49 minutes | Feb 16, 2017
Episode 1 with Ross Fruin, Co-Founder of SearchLogic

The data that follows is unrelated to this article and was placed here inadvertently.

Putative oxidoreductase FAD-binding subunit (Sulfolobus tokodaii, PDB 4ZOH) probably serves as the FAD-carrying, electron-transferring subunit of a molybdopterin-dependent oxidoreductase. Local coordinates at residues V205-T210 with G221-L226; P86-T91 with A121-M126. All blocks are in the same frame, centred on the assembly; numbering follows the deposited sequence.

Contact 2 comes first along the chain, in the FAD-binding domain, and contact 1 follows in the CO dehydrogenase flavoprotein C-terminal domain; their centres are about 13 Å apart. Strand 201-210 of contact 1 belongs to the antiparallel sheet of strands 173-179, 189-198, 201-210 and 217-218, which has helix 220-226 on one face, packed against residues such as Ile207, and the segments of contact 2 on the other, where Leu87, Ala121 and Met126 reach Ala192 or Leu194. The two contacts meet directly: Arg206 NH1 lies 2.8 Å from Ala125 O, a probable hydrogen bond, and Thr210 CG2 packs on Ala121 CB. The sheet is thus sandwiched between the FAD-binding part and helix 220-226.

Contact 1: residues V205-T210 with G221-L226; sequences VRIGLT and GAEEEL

To kick off The ADD Entrepreneur Podcast, I interview Ross Fruin, Co-Founder of Portland, OR based direct-response marketing agency, SearchLogic. My favorite quote from this episode is: We live in a world where our education system has not evolved much from 100 years ago. If you’re unable to listen, the full podcast transcript can be read below: Nick: Hey. Welcome to the ADD Entrepreneur. This is our flagship podcast and I’m really excited to kick this off with an entrepreneur with ADD, who happens to be a good friend of mine. So today we are joined by Ross Fruin, one of the co-founders and the CEO of Portland, Oregon-based paid media marketing firm SearchLogic. How you doing, Ross? Ross: Good, how are you doing? Thanks for having me. Nick: My pleasure, man. Ross: Glad to be the first. Nick: Yeah, me, too. Do me a favor. Before we jump into my list of questions, tell me a little bit about SearchLogic. Ross: Yeah, so SearchLogic is a direct response marketing agency, like you said, located in Portland, Oregon. And we started about five years ago, this is our sixth year as of January. And we are primarily with mid-market brands, companies that, you know are kind of in the, I guess, $100,000 to a half million dollar a month in digital advertising spend range. And one of our more primary focuses recently is really B2C and B2B allegiant companies that have to integrate sales cycles and sales teams into the process of just helping brands understand how to connect all those pieces of the puzzle together and how to optimize them individually based off of data they have on each part of that process. And so we’re a small team. About 20 of us here. And, yes. Nick: It’s not small at all. Ross: Yeah, well, I guess it depends on what you’re comparing it to, right. But, it’s certainly not been an easy experience but it’s definitely been fun and excited to talk about some of the hurdles, I guess you could say that I’ve had to overcome personally with my ADD and all those types of things. Nick: No, totally. It’s funny because it’s more and more socially acceptable, I think, not only to have it but to talk about it. But it’s still never…at least for me it’s not become something that is, like, easy to talk about just yet, because it’s still…it’s still, you know, it’s that second D. Like, it’s still called a disorder. Ross: A disorder, yeah, well and I think that’s a good point, you know, I can’t imagine in 20 years…I think that compared to 20 years ago, so if you look at a gap of 40 years, I mean, the amount of people that are gonna struggle with some type of this is just gonna be outrageous because people are growing up with everything instantly, you know, at the tips of their fingers. And I think it’s partially a…it’s obviously, I believe at least personally that it’s partially genetic, right? Some people have it worse than others but I think as a byproduct of how we engage now with media, I think that everybody is gonna have it to some extent compared to what people have now. Nick: I could not agree more. With that said, let’s dive right in here. A couple things. Some of these are gonna be more like transactional, just so, you know, me and everybody listening can get a sense of sort of what your life cycle of dealing with this has been like and then some of these are gonna be, you know, give you the chance to expound a little bit more and have some personality come out. Ross: Absolutely. The first one is how old were you when you started displaying signs of ADD? Ross: Yeah, so I think, unfortunately, I really wanted to potentially sit down with one of my parents and ask them some of these questions before I had the interview. I didn’t have enough time. I think I personally started to realize it really once studies and formal education, I guess, became more formal. So really, it was junior high, after elementary school, when things were much more, you know, if you look at, at least how I learned in elementary school, things were…there was a lot more hands-on stuff. There was a lot more kinesthetic and visual learning and I think as you progressed into, or at least me personally as I progressed into junior high and high school it became much more about reading, about writing, stuff like that, and I think that’s when I really started to have issues with it that caused performance problems as it relates to my success as a student. Nick: It makes sense. That sort of dove-tails perfectly to question number two; Which is who was the person who noticed it? It sounds like it was you. Ross: I think it was me. I think that my parents probably noticed before me as it relates to maybe grades and stuff like that and I think that my dad, you know, my father is like one of the people in my life that I just attribute so much of my success to, because I think that one of the things that I was really blessed with at a young age was at least one parent that understood this and, you know, didn’t…like I think a lot of parents are so quick to be like, “Well, you know, you need a drug or you need blah blah blah” because it’s just, you’re outside of the box and they don’t know how to deal with it. And I think my dad has always had a very entrepreneurial spirit so I think that he got it and there was a lot of grace for it, but none-the-less, I think that they figured it out early on just because of performance. You know, my mom was always very traditional and she was a teacher herself, or actually just retired last year. So she mostly…she didn’t understand what was happening, there wasn’t a lot of grace for it. But, yeah, I think I realized, like I said to your last question, thinking back now more and more, I think that I knew I had some issue early on, you know, in grade school. I think that I didn’t start to really realize that it was something that other people struggled with, like kinda the awareness that ADD was a thing probably until, you know, more like high school age. Nick: Oh, totally. My first and second-grade teachers thought I had like a learning disability. Ross: Yeah, absolutely. And I think that’s the part that…hopefully we’ll get there, but that’s the piece that I think that I’m just more and more passionate about, because I think so many people leave high school feeling like they’re inadequate individuals because, you know, they struggle with this. And for me that’s something that I fought for 10 years, for a decade after high school, trying to just realize this, like it doesn’t mean that I’m not intelligent, it’s just I learn differently. I focus differently, I focus on different things. So, hopefully we’ll get into that, but yeah, I think…I definitely think my parents definitely noticed a little bit earlier that it was something I had. Nick: Yeah, that makes a ton of sense actually. All right, with all that said, number three…again these actually are flowing way better than I thought they would considering this is your first run through this as well. Ross: Yeah. Were you professionally tested and diagnosed? Ross: So, I believe at a very…I think like my mom had our family go to this counselor and I kind of remember this guy vividly. And I think this was probably sixth or seventh grade, it was right around the time when my parents had gotten separated. And I think I remember her saying that he gave me some test for it. I don’t remember taking it, maybe that was intentional, I don’t know, but I did…the first time I personally got myself tested, I think it was around the age of 25, you know, when I was kinda like a couple years into my first career, and it was starting to just kind of piss me off. And so I went to this psychologist or psychiatrist, or whatever…I forget which one it was. But, you know, it was goofy, it was kinda like before marijuana was legal in Oregon. Getting a marijuana ID card was kinda the equivalent of just finding the right doctor and saying like, “Hey, you know, I have XYZ problem” and he’s like “You need weed” And I think, you know, my experience of being prescribed something or being diagnosed “by a doctor,” you know, I remember going to him. And he’s like, “Do you have problems focusing?” And I’m just like, “Yeah, like is that really a test?” And I remember he gave me this scenario, he’s like, “Imagine you’re…” You know, I forget exactly what it was but he’s like, “Imagine, you know, you’re working on your house and, you know, you’re putting up Christmas lights, and you go to grab your ladder and then, you know, you get to the ladder and you forget what you were doing,” or something like that. It was like this just obscene scenario and I’m like, “I guess and then…” It was bizarre. It wasn’t like…it was nothing what I was expecting. I was expecting to take some, like, written test where there was this conclusive evidence that I had this, you know, massive learning disability. And at the end of it, he said, “Yeah, I think it’s something you struggle with.” And again, questionable how he came to that conclusion, but none-the-less I feel like internally I knew that I had it, so I didn’t need validation from a doctor, other than really to attempt to try to solve the issue so to say. So yeah, I did get diagnosed. It wasn’t…I didn’t…like, I didn’t think it was a very convincing diagnosis, but yeah, I don’t know. I’d be curious about like did you get diagnosed with it? I know you’re the one asking questions, but I mean I’m just kinda curious, like I’ve never actually talked to anybody about, you know, any formal testing that’s been done. Nick: Yeah, so it was like, in second grade when the signs, like…I had to go to the principal’s office like 15 times in 2 years in Catholic School. In second grade they were like; “You know, your son’s got some sort of learning disability, like, something is wrong with your child.” So, they took me and got me tested for a couple of things. I remember it was done in Philadelphia and it would be real expensive like insurance didn’t cover it because my parents were talking about this. And then when it came back that I had ADHD, initially they were like, “Well, Ritalin, your son needs to be on Ritalin.” And my mom was all about it. Like, me and my mom didn’t like get along when I was a child. Probably because of this, it’s probably a big part of it. But my dad was like pretty vehemently against putting me on Ritalin. So, instead my parents picked up our whole family and moved us, like new house, new town, new school because they found a school that actually had what they called an “Enrichment Program.” It was based on like an I.Q. threshold, and it was like, you know, kids that were being disruptive because they were just bored to fuckin’ tears in regular class. I was getting my school work done in first and second grade in like an hour and we had six hours to do it. So like I’d sneak out and go wander the halls and, you know, go to the water fountain, and do things that seven and eight-year-olds do. So yeah, a formal diagnosis came, but my parents were thankful for…opted not to have me develop a chemical dependence at an early age at least. Ross: That’s great. Cool, that’s cool to hear. Nick: Awesome. Right, so moving on here, number four is; How did this affect your relationships as a kid and a young adult? Ross: Yeah, great question. You know, as far as like social awkwardness or, you know, communication challenges or anything, I think that I was lucky that was not affected. I always had a lot of friends and stuff like that and I don’t think it affected me that way. I think the one way, you know, when I look back is I was not put in an enrichment program. You know, part of the thing I want to discuss at some point is just like what really motivates ADD people and why, I think looking back on it, why I didn’t do well. And, you know, I was in high school, I got into a program essentially for people who were basically done, like for people who were essentially like, “I’m ready to give up high school.” And so thy had this program at our school called the alternative program, and it was essentially kind of like another form of learning. It was very visual, it was very kinesthetic, there was a lot of hands on, there was a lot of projects, but it was very well known that it was kinda for the “outcasts.” And so I think, it affected my relationships in the sense that like anybody who goes into any class like that ends up getting some form of like bullying or whatever term you wanna use to call it. And so I think in high school, although I did have a lot of friends, like, I think I was that guy, you know what I mean? And so I think it affected relationships in that way and ultimately created a lot of insecurity later on that I had to deal with. So, I think that was probably the biggest thing. And I think secondarily to that, as a young adult I think one of the largest effects it maybe had is just…and actually currently, I think if I were to say currently, where is the biggest area it affects me, and a lot of times it has to do with conversations. So, I’ve learned over time how to deal with my ADD on like a daily, like a macro, like daily basis. And I think some of your questions are gonna address how I’ve done that with different tools and stuff I’ve used and how I organize my day, but the challenges that I really have and I think when the ADD comes out the most for me is like when I’m in a conversation with my wife or one of the other people here and, you know, maybe they’re not getting to the point as soon as my brain can Yeah, exactly. I think that I can understand things, I learn quickly, I get my brain wrapped around stuff quickly, and I think sometimes in conversations where I’ve gotten it but it continues to drag on, I really start to lose focus and it’s not because I don’t care. It’s just because my brain is literally just going so fast from one thought to the next. And so, especially in a marriage that could… Nick: Oh, it’s been huge. I’m writing a post on how…like on the downsides of ADD and it’s 100% interpersonal. Ross: Yeah, and so I would say that’s the biggest one is like there’s times where…you know, and thank God that I’ve been blessed with such an amazing wife. Like, I think there’s times where sometimes I just have to say like, “Wait, what?” And she has to go back and kinda repeat as I realize that I’m thinking about, you know… Nick: …the next project. Ross: Exactly. So, I think that’s probably the biggest way I would say that it’s affected relationships with other people. I think my first answer was more so how it’s kind of affected me personally from a relationship level. Nick: Yeah, no, no, no, that was a good round answer. What was the most identifying characteristic that you saw in yourself, and has it changed, you know, over time, over the past 20 years? Ross: I think the part we just talked about is probably the one piece that hasn’t changed a lot. I think that’s the most…I think that’s the biggest thing for me that I really haven’t been able to overcome because I just think it’s the most pure form of what ADD really is. And there’s not a lot of mechanisms that I can use in a conversation to fix it. Like, there’s mechanisms I can put in place in other areas of my life to stay organized, to stay on task. There’s not, at least that I haven’t found it, or god if somebody that’s listening to this knows something to be able to utilize it in the middle of a conversation, you know, to help you with it. So, I think that’s the one piece that I would say is still the most challenging. But I think over time, or earlier, the most identifying characteristics has really just been reading and homework at a young age was just incredibly hard for me, when I wasn’t passionate about it, to stay focused. And I think that’s still the case. I have a methodology for how I get through a lot of books every year. You know, I read a lot of ’em on Blinklist, summaries, and if I think they’re good then I’ll go to Audible, and so I consume a lot of data through Audible, and then if it’s something that’s really, really good…just finished “Ego is the Enemy,” amazing book, so then I’ll take that and I’ll actually go through it and actually read it because I’m just not somebody…and I came to grips with this a long time ago and like thank god for technologies like Audible. I’m not somebody who’s gonna read a book a week. Like, I just, it won’t happen. And me attempting to do that is fighting my biological makeup and I can get through it and get just as much out of it if I can listen to it while I’m stuck in a car for 45 minutes every morning. So, yeah, I think over time it’s been fairly consistent honestly. I’ve just learned how to deal with it in most areas. Nick: Yeah, no that’s pretty much on point with at least how I see myself, same challenges, for the most part, just my perception of them and how they affect mostly conversations more than anything and probably more so with my wife than anybody else. It’s funny to think about in that context. Like, she’ll want to tell me how her day goes and I care and I am paying attention and I genuinely want to know, but 15 minutes into the conversation I’m thinking about a work project and I almost can’t help it. Ross: Absolutely, 100%. Do you take any medication to help control your ADD? Ross: There’s coffee. I tried the two main guys, which are Ritalin and Adderall. I wasn’t a fan. Were they effective? I think so but I mean those things are…it’s bad shit, in my opinion. You know, I ended up going…I’ve had, this is completely a side note, I had a heart procedure done in high school because I had an arrhythmia, and I’ve always just had like a fluttery heart that reacts to stimulants and so, like a lot of times if I drink too much coffee my heart will start pacing. It will get like double beats and, you know, I’ve seen cardiologists for this many times over the years and it’s completely normal but some people just have it and some people don’t. And so whenever I would take Ritalin or Adderall it would just kind of kick my body into this state that…it was just uncomfortable. Again, it did help me focus but just the side effects for me personally were way too…they just weren’t worth it. And yeah, quite frankly, I didn’t enjoy it. Nick: No. My opinion on the facts…I mean, there’s some people that I do truly believe like, that need the chemicals. I just think it should always be a last resort as opposed to I feel like a lot of the culture at least in the U.S. is sort of start with medication…throw drugs at the problem and if that doesn’t work then we’ll look for alternatives. Ross: Yeah, absolutely. I vividly remember this one kid in my science class in high school who, you know, his parents had him on this stuff and I forget which one it was. You know, they’re both forms of synthetic speed, you know it’s an amphetamine. And so he was just a different person, it was like it just sucked the life out of him and it was like he was just brain dead in his class. He was un-vocal and he didn’t communicate and then when he was off the stuff it was like a totally different person. So, I think that’s really…I remember this really funny Kat Williams skit, I’m not gonna try and repeat it, but in one of his stand-ups he was talking about how…you know, it was this joke about his school counselor for his children tried to tell him that he needed ADD and he goes into this whole thing about how absurd it was. I’d encourage you to look it up because it was hilarious. Nick: I will. Ross: Anyways, yeah, I think it just really sucks the life out of people and again, I totally agree that as a last resort I think it works…and quite frankly, I don’t think that my ADD was severe enough, you know? I think that a lot of people probably have it significantly worse. And I didn’t have the H part, the ADHD. You know, I’ve known people that just have the hyper like off the wall, all the time energy. Nick: That’s me. Ross: Yeah. I wasn’t blessed with that so to say. Sometimes I wish I was, but, yeah, so, definitely tried it, didn’t love it, probably won’t use it again. Nick: So, moving out of the ADD focus and moving more into the entrepreneurial side of the conversation; Do you remember what your first business idea was? Ross: Yeah, I was thinking a lot about that. I can’t say that I remember the first idea because I mean I think that as an entrepreneur it’s like I have ideas almost daily, you know, like how to… And I think the first thing I pursued is out of…you know, my father again, he made me start work when I was 14 years old and I remember one of my first jobs in high school, or I think it was actually right at my last…I think my senior year and then like for like 6 or 7 months afterwards I worked at Jiffy Lube for a year and a half and this guy that I worked with one day said…you know I don’t know how we got on the conversation, we were talking about buying cars, and he was a car guy and I’m a car guy, and you’re a car guy, I know that. And he was like, “Do you know there are these auctions you can go to and you can buy cars for like $500?” And my immediate thought was just like, “Yeah, there’s no way.” So he’s like, “No, just look it up.” And so I looked up this car auction and I went to it and I bought the first car…I bought a 1984 RX-7 for $130. And it ran and drove and so I took it home and cleaned it up and I sold it for, you know, I don’t know, $1000 bucks or something and so that’s when… That was like my first actual legitimate, you know, oh, I guess I can’t say legitimate. It wasn’t like a registered company with the state or anything like that but I basically for, right outside of high school, for a solid year and a half made pretty decent money. I would just go to auctions and buy cars and sell them and that lasted for a solid two years. But really, I mean my first legitimate business was SearchLogic which I started, you know when I was 28. Nick: Yeah, what did you do with it? So, it sounds like you sort of tested the waters a little bit. Ross: Yeah, I think I avoided…what I did was I avoided getting a job at that age. I think that was, you know, I think that was my goal at that point was to, you know, do a little bit…I did a little bit of college, a year, and I think during that period is when I was doing the car thing and then after that, I kind of had more of a career until I started SearchLogic. Who was your biggest entrepreneurial influence while you were growing up and then who is it now? Ross: Yeah, definitely growing up was my father, you know, and I can say this, I know that this wouldn’t bum him out or anything. I think my father was someone who really learned entrepreneurialism too late in life to really do much with it. He always worked really hard but he didn’t really understand the concept of working for yourself until he was in probably his mid to late 40’s and it was just…that’s not to say it’s too late, because people do that all the time, but it’s harder. It’s harder to do that when you have the obligations of family and all those types of things. And so, I think by no means was he like financially successful in that respect, but I think what he did was the concepts that he learned he just kind of pounded into my head at a really young age. You know, I read “Rich Dad, Poor Dad” at 19, and say what you will about that book, there’s a lot of stuff in there that… Nick: I like that book. I like the perspective. It’s like “The Millionaire Next Door.” Ross: Absolutely. It’s very conceptual. Exactly. For perspective, it’s very conceptual. I think the things about it where I’m just kinda like…I walked away from that book at 19 thinking like the reason to be an entrepreneur is because, you know, you don’t wanna work a lot and you wanna make a lot of money. And like, at least in my experiences those are far from two things that have been…true I think over time they do, the reward is not in the first couple years of starting a company, but anyways I digress. My dad, you know, my dad was a huge influence. He was always talking about…and he was in a multi-level marketing company for a while and, you know, again, I’m not a fan of those, but I do know a lot of people that have been in them who came from a world of employment, right, and I think what those businesses do well at is actually ingrain in people the idea of entrepreneurialism. And so I think as my dad did that, he very much passed that on to me and again, he didn’t pass on like wealth, he didn’t pass on any sort of actual business or idea, but I think just the perspective of, you know, and passion for going and doing something on your own. I think without that I’d probably be doing something much different. Who would you say is your biggest influence now at this point in your life? At this point in your business? Ross: Yeah. I think I have a couple. I would say that probably towards the top of the list is one of the guys on my board and, you know, he actually ran a local agency here in town that…I think he grew over 30 years to you know $30 or $40 million and ended up selling it to a really large Fortune 500 company. And he’s just one of those people that’s just…he’s so wise, you know, he’s been through every single possible scenario you can think of related to people and relationships and I think for me that’s the big differentiator in business is people and how you treat people and how you deal with people. You know, at SearchLogic I’m not the only owner, I’m the CEO, but I have other founders here and other directors that we work with and I think just some of the knowledge and wisdom that he’s passed on to me as far as it relates to emotional intelligence, as far as it relates to people and dealing with people has been just…I will say that probably without him I don’t know that we would be the company we are at this point. I think that the influence has been that large. Nick: That’s big. That was awesome. Awesome answer. What routines or rituals do you practice to stay productive? Ross: Yeah, great question. So, this is a big one for me. I think this was really what we were just talking about the mechanism stuff. I think this is the one thing where I’ve really learned to try and kinda grab this ADD thing by the horns and control it to the best I can. I think, in my opinion…so I have a couple tools I use and I think all ADD people need a place to kind of dump their thoughts because for me there’s just so many things that enter my brain and if I don’t “release them” and get them somewhere they just kinda stay in there, so I keep thinking about them. So, I have a simple tool, I just use Evernote. I have it on my phone, I have it on my computer and, you know, if I’m in the middle of working, and some idea comes up, some other project in the company or some other project for my brand or, you know, whatever it is, I just make sure and write it down and that kind of helps me to mentally release it at that point so that I can get back to what I’m doing. And it also just creates a log for stuff that kinda needs to be focused on at a later time. Nick: That’s an interesting point, though, like just getting it out, like sometimes just get it out, put it somewhere, file it away for later just so it’s… Ross: Right and especially, I think even non-ADD people, what happens is if stuff like that comes into your mind, especially if it’s something that’s time sensitive, something that is impactful in some way positive or negative I think that we just have the tendency to dwell on it. And for me personally I think that if I dwell on those things it can just go into this spiral of an hour and a half of like what have I just done, you know. So, that’s the first part. The second part is I use an app called Priority Matrix, I don’t know if you’ve heard of that, for my daily tasks and actually set it up. I got this idea from, there’s a guy that works at HubSpot actually. I think he was like the former growth marketing manager, wrote an article about like all the tools he uses just to like hack his….”hack his time.” And so he had this method called the one big thing and in this priority matrix, there’s four quadrants. And so on the top left they have this thing that says, it says one big thing, and so all that is is like, I start my day, or I try…this is all assuming I do all these things on a day to day basis, right? I’m normally pretty good at it, but I start my day and I look at all the tasks and projects I’m focused on. I’d say what’s the one thing, the big thing, right, the elephant or the whole eat the frog concept, right, what’s the one thing that I need to get done, the biggest thing I need to get done today? So, that goes in the top left. The next quadrant on the top right is just kind of like medium things, like what are some of the medium sized things that have to be done? And I usually put like one or two, maybe three of those. And then bottom left is small things, so you know, tasks that take less than 10 minutes that need to be done for the day I put in the bottom left. And the bottom right, there’s a quadrant that just says if there’s time. So, if there’s time at the end of all those things getting finished that’s what I focus on, if not then I’ll just pass ’em. Nick: I use a Chrome browser that’s very similar. It just builds all that in. So, every time I open a new tab that’s what I’m greeted with. Like, what’s my one main task that I set every day and then like my list of other tasks that I drag and drop in priority order. It’s called Momentum Dash. It’s actually a really cool app that I’ve been enjoying. Ross: Momentum Dash. I’ll have to check that out. Part of, I think what’s so important for me and probably what has been the hardest part of all this stuff is just morning routine, because that’s when I do some of these things. You know, I have two kids and a wife that works and so sometimes the biggest challenge is just making a frickin’ list for what I have to work on for the day. Nick: It’s amazing how hard it is to do that sometimes. Ross: Yeah. So, that’s kinda what I use on a daily basis and then long term, this is the third tool I utilize, is Trello which I’m pretty sure you guys utilize as well at IFTF. Nick: We’ve actually moved to Asana but, yeah, I use Trello for content projects. Ross: Got it. So, essentially any project or task that will take longer than a day it goes in Trello and so Trello’s the first part of my routine in the morning as it relates to getting an idea for what I need to focus on that day. So I start in Trello and I really just go through like what are the things I’m working on at a high level? I don’t know if you’re a fan of the scaling up or, yeah, so you know the whole rocks thing. So, what are the rocks I’m focusing on for the quarter, like what are the quarterly objectives, what are the monthly objectives? And then I look at those and I kinda say like how does that relate to what I have to get done today? And then of course as a CEO, you’re well aware, it all gets derailed. You know, I get, “Hey, Ross-ed,” all day long and that’s just part of it, but yeah, so those are the three things that I have utilized that I’ve found worked well. It’s taken me a long time, I mean I’ve tried, I’ve tried so many different things. I’ve tried every…probably every app imaginable or almost everything to just to figure out how to get a control of this and I think those are the ones that have worked for me fairly well I would say. Nick: So, that’s got a funny segue into; Do you have any quirky habits or behaviors? Things that like you may not even be personally cognizant of or you weren’t until somebody sort of pointed them out to you? Ross: Yeah, I mean, I think the biggest one is I’m just fidgety. You know, I’ve played the drums since I was eight years old and so just I’m always like tapping on stuff and, yeah, I can’t not like have a pen in my hand and be twirling it, or, you know, I think that’s probably the biggest thing that comes to my mind. That certainly drives other people crazy at moments. Nick: That’s a good example. I’m not too dissimilar from that. So in terms of other people; How do you get along with other folks with ADD? Do you have any employees that have ADD? Ross: I think. I mean, certainly, I do. Yeah, I mean, I think that one of the key partners here definitely has it to an extent. You know, we’re a team of data people and so I think for the most part a lot of those people, it’s not something they struggle with. I don’t know that there’s a lot of other people, I think, you know there…I’m not gonna name names or positions, not that I think they would care, but yeah, there’s definitely two or three people that I think have it equally, you know, probably less or equally than I do. And I mean, I think I get along with ’em fine. You know, I think I get along with ADD people to some extent better as it relates to business relationships at a high level just because I think there is grace, right, they understand. I think that’s part of, going back to your question about like, “How does it affect your relationships?” I think that the hardest thing that dealing and communicating with people that don’t have ADD is, you know, they just don’t understand. They can’t conceptualize what it’s like to be in the middle of a conversation and just completely lose focus. And so I think communicating and getting along with other people with ADD has been…I don’t know, I’ve certainly never noticed any struggle with it, partially because there probably is that level of grace. What would you say are your most and least favorite things, aspects about ADD? Ross: Yeah, I think the most is that, in my opinion, and maybe this is not part of my ADD, but I think it’s part of what has come with it for me, is I just think that it allows me to think really quickly. I can move from one thing to the next and grasp it. I’m not saying I can move to one thing from the next because I’m not focused. Like, I learn things really quick. I understand concepts fast and I’m ready to move on and tackle the next issue. And so, again, I don’t know if that’s ADD, but it certainly seems, and I mean, you tell me if you agree or not, it certainly seems like something that has been common amongst people that have it. Nick: No, that’s a pretty common characteristic. So like, if you think of the two sides of the coin, there’s the symptoms and then there’s sort of the attributes. And the attributes tend to be strengths, you know, obviously strengths can be weaknesses in certain scenarios but the ability to absorb very large amounts of information very quickly, learn very quickly, see different routes and paths usually to the end of a solution. It’s a form of creativity, but it’s just because, you know, your brain works different. You know, everybody goes…you know, you’re trying to make it around the block, everybody else may go up make a left, go down to the next block make a right, and make a right. An ADD person may make a right and go halfway down the block, take an alley and cut down a side street and get there. You know, it’s the same amount of time, just a different path. Ross: Absolutely. You know, my least favorite thing as you put it earlier, I think it’s the second D, you know it’s just a stigma. It can be a tough thing to have at a young age and in an environment where people interact with each other via, you know, putting each other down and stuff like that. It’s just very much how high school was and amongst my group of friends and so I think at that age I think just the stigma of it being a disorder versus being a different way that people engage with the world. That’s how I see it, right? People are different and ADD people are maybe more different in some ways. They’re certainly, of the 80/20 rule, they’re the 20 or lesser percent. They’re outside the box and I think as everything else in the world that’s in the 20%, it’s perceived as…you know, people don’t know how to deal with it. And so, I think that’s just the hard part is just the stigma. I think that you nailed it earlier. Nick: That makes a lot of sense. I actually agree with a lot of that. Would you say ADD has helped you grow your business? Ross: Yeah, well, I think, yeah. I mean, it’s a tough question. I think just going back to the last question, I think that it has in the sense that I see myself here as somebody who’s very well rounded and I think that goes back to that last question, which is I have an ability to learn especially technical things I’ve learned, like, over time. I can just learn quickly to enough level to where I need to understand something conceptually and we’re at a size in the company, I think I’ve told you this before, like I’ll be the first to admit it’s been two or three years since I have actually personally gone in and like managed an account or like done some of those things. But I know everything enough conceptually to be able to hire the right people for it, to be able to tell if we’re taking the right direction and so I think that being able to learn so many things like that quickly has helped me immensely, absolutely. Nick: Okay, awesome. Getting down to the end here. What’s your favorite book on either business or productivity and why? Ross: Yes, I have a number. Can I only have one? Nick: No, not at all. Ross: Okay, so I think one of my, and this is top of mind, so keep that in mind. I think, I just finished “Ego is the Enemy” and we have a mutual friend, I won’t name him, but he’s probably told you about that book. It’s by Ryan Holiday. Ryan Holiday was the chief growth marketing director at…not Urban Outfitter, what was the company with the CEO who just kinda went crazy? The clothing company. Do you know what I’m talking about? God, it slipped my name. Oh god, I forget his name. His name is Dove, Dove…anyways, he worked for that guy and he’s just, he’s had a lot of incredible business experience. And so he wrote this book “Ego is the Enemy,” and it’s just all about how detrimental ego is in life and business, and I think what was really, really interesting in that book for me is he actually described insecurity as a form of ego which I had just never heard anybody make that connection before. And I can’t regurgitate how he did it but it was just so brilliant. I think that, in my experience, I think that you’ve known from us working together, I think for me SearchLogic and what makes us unique and what I’m most passionate about business is all about people and building people up and, you know, working with people and I think it’s just one of the hardest parts in business, especially at the executive level is just, is keeping egos checked. And so I think for me that was such a…it was one of the best books I’ve read in a really long time. You could argue it’s not a business book but I think there’s just so much application in it. And the other one is… Ross: Yeah, I mean there’s a ton of application for me personally. I mean, we utilized a lot of the stuff. A lot of the concepts our last director off-site went through some of the stuff that they talked about so it’s been really helpful for me. “Five Dysfunctions of a Team” is one of my favorite just on teams and business books and learning what a good team is, how it works together, and what are the foundations of a team, and so that’s a good one. And then more of like just the foundation ones. “Good to Great” is always a great one. I love a lot of the philosophies that he teaches in there about what a great leader is versus a good leader. “Scaling Up,” and then “The Great Game of Business,” are probably my most favorite like actual tactile…I think that you’ve read both of those? Nick: Yep. Ross: They’re very tactile. They’re not as much philosophical as some of the other books I just mentioned where they’re like, “These are the things you need to do to achieve x,y,z.” So, I’d say those are definitely my top five at the moment. Nick: Those are all great books. I ‘ve heard of all five. I think there’s two in there I haven’t read that are already on my list, because I’ve been recommended them by several people so, I know that those are solid. Very last question I got for ya then I’ll let you go because we’re coming up on our time limit here is; What advice would you give to an aspiring entrepreneur with ADD? Ross: Yeah, so I think the first thing you have to do is you have to unlearn what society has taught you about ADD, which is that it’s bad. You know, everybody’s different and there’s not a perfect personality that leads to success. That’s been one of the most eye-opening realizations as an entrepreneur is like you look at…if you read 100 business books you’re gonna come to certain conclusions based off of correlative data and as an SEO guy you obviously have the whole correlation versus causation thing is always talked about a lot. And I think that’s equally true for leaders and successful leaders. If you look at 1,000 CEOs, yeah, 60% of ’em are gonna wake up at 5 in the morning, right, and 60% of them are gonna do certain things, but that means there’s 40% that are like not doing those things and they have a complete different way of operating. And so I think you just have to be so incredibly careful to understand that who you were made as or evolved as or whatever it is that you believe is not wrong. It’s just that, you know, we live in a world where our education system, has not, in my opinion, evolved much from 100 years ago. You know, when the main form of media was broadcast radio, right, before you had a frickin’ device in your pocket that could access, literally like, almost all of the information in the world and learn anything almost instantly, and so I think that times have changed and I think that the “systems of education” have not adapted. And so, yeah, I think my biggest advice is just you have to understand that, at least now right, that the third D as you put it is still a D. It’s still there. That’s still how, as far as the education system’s concerned, that’s still how they look at it and you gotta understand that being outside the box is fine in my opinion, and I’m sure you’d probably agree it’s a better place to be. It’s just harder and you have to overcome some things, so I think that’s the big one. And then I think lastly, you have to figure out what your gifts are and what motivates you. I think more than any other group I’ve ever worked with ever, I think that entrepreneurs and people with ADD seem to be driven intensely by vision and by mission and it’s damn near impossible to get them to focus on something they don’t give a shit about. But when they’re passionate about something, when they see the vision, we see the end of the tunnel and what’s possible, and what they can do…you know, watch out. Like, I think that that’s been my experience, so when I look back at education, I think that part of the reason why I probably didn’t do as well as others is because I wasn’t passionate, right, it didn’t fuel me, it didn’t drive me. And I think that when I’m excited about something, you know, going back to what’s the best cure for it, maybe that’s the answer, maybe it’s doing stuff that you love, you know? Nick: Yeah, engineer a life where your responsibilities are attached to things you’re passionate about in one form or another. Ross: Yeah, and I think going back to, you know, just going back to the thought about education, I think that there’s people who are working on it, I’ll say that. I don’t know that it’s going the right direction. It’s such a massive institution to be able to change, right, on a macro level, but if you look at stuff like Khan Academy, anyone who’s seen, you know Salman Khan’s TED Talk. It’s just there’s little things, it’s like his recommendation of like having homework be done in class and having the lesson part be done at home, where some people learn at a different rate. Having peer to peer, you know, help. Like, these are things that are not…don’t require massive amounts of change but make massive amounts of impact. So, I think that it’s great to see that’s happening. You know, online schooling’s becoming more and more popular so, I think it’s going the right direction. And like I said, you know, we have a device in our pocket now that’s 32,000 times faster than the guidance computer on the rocket that sent people to the moon. It’s on the tips of our fingers and so I think that I look forward to seeing what people like Salman Khan and some of the other people that are really pioneering how we change the way that people are taught will deal with people like you and like me and the rest of the world who has ADD or AD. Should we just start calling it AD? Nick: That was an awesome perspective, man. I really appreciate that. I just want to thank you again before we wrap up here. Just thank you for coming and thank you for giving, you know, everybody your time. I know you are an extremely busy person and I really appreciate you taking some time to share your thoughts on the subject with us. Ross: Absolutely. Yeah, it was my honor, thank you very much. Nick: All right, man.